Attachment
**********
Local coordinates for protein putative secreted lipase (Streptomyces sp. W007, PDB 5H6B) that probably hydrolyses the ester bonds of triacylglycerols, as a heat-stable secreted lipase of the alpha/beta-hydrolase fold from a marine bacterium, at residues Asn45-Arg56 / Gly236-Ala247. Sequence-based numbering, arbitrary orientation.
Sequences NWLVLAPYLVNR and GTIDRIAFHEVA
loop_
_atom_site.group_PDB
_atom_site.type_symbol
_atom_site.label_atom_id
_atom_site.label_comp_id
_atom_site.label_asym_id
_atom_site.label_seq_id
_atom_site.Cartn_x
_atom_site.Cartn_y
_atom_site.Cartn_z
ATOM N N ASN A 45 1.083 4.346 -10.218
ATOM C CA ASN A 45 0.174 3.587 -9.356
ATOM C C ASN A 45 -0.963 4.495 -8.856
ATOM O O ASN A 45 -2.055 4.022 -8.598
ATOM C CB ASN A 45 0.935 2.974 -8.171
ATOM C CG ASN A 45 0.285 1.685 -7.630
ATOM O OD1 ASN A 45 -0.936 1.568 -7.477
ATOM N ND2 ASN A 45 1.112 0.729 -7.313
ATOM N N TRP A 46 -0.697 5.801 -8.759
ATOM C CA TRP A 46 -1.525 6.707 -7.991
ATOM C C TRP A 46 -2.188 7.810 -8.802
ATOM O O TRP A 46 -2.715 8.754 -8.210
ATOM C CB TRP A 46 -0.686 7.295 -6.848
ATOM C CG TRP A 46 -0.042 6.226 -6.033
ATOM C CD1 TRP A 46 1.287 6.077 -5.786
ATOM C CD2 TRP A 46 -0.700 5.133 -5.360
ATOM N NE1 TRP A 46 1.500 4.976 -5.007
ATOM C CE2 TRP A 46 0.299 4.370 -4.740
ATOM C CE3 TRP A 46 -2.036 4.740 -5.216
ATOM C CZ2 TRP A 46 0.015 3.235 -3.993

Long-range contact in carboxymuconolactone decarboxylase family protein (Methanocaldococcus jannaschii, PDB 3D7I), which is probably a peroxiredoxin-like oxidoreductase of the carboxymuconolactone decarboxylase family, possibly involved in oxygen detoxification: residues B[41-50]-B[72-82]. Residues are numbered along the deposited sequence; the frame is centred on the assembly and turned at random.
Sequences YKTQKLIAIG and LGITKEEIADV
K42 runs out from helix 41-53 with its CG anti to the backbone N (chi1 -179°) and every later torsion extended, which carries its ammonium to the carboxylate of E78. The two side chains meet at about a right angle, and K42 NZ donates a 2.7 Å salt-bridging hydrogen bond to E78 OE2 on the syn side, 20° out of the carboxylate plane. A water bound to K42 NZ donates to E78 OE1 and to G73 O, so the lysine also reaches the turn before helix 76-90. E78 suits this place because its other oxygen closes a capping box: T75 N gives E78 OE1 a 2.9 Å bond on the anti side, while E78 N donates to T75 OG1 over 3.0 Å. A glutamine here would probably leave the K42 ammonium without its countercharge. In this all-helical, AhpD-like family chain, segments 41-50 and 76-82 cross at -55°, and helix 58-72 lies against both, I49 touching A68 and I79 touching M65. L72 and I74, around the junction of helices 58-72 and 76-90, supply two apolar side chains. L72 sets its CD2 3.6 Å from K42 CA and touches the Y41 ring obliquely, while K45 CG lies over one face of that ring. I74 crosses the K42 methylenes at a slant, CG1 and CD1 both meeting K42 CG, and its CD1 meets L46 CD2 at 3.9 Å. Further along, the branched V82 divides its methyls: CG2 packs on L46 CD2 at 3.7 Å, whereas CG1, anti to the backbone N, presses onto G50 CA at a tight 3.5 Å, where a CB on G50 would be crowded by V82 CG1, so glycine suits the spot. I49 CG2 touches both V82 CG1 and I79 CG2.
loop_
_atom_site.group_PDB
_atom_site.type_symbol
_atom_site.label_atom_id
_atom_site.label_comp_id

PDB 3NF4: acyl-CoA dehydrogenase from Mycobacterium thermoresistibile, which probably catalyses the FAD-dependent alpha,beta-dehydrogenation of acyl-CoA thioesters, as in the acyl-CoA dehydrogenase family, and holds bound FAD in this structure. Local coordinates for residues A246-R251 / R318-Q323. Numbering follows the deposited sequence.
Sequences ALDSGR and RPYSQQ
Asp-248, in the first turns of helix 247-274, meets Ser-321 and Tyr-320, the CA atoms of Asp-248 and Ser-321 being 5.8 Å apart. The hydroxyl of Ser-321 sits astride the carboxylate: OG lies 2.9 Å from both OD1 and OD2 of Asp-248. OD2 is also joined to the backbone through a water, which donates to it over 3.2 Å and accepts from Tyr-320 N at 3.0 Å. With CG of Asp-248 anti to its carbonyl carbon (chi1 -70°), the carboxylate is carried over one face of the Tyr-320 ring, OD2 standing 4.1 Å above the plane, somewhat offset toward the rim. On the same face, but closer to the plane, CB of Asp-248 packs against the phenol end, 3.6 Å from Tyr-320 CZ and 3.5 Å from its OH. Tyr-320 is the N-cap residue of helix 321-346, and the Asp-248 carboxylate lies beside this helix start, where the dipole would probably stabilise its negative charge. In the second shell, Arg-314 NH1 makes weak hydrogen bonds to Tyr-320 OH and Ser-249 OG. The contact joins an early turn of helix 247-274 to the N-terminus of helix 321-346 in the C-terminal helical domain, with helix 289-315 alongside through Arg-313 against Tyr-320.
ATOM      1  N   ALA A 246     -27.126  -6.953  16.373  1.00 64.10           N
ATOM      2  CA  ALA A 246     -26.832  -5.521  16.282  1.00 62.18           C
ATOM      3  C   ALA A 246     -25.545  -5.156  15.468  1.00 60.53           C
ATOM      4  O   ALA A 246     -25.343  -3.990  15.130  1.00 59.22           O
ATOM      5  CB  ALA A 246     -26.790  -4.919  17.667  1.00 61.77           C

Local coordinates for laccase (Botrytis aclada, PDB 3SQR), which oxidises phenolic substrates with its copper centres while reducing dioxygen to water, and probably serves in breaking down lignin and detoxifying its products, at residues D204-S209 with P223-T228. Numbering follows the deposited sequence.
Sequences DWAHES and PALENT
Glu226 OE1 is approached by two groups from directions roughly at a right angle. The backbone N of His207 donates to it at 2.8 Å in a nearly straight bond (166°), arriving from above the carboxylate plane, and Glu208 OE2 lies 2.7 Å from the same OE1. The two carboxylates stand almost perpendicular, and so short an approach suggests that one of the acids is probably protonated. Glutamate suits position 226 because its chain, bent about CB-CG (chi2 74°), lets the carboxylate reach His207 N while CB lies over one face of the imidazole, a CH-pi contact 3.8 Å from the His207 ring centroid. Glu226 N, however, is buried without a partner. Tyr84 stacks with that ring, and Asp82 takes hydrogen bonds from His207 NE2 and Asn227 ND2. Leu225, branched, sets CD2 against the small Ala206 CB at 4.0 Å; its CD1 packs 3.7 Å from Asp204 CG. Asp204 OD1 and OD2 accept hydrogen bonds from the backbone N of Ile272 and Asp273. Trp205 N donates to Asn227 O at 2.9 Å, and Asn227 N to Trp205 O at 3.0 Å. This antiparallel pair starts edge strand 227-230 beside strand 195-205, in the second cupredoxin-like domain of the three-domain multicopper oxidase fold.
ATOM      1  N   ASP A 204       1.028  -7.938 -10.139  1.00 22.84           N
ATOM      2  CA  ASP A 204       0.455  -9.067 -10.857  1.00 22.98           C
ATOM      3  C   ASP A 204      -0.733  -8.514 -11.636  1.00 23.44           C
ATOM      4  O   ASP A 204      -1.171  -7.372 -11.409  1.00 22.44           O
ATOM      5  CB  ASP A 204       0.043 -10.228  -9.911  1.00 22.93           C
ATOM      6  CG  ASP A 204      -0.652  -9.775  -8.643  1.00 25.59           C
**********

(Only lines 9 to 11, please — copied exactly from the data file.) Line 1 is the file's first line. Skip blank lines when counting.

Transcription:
_atom_site.label_seq_id
_atom_site.Cartn_x
_atom_site.Cartn_y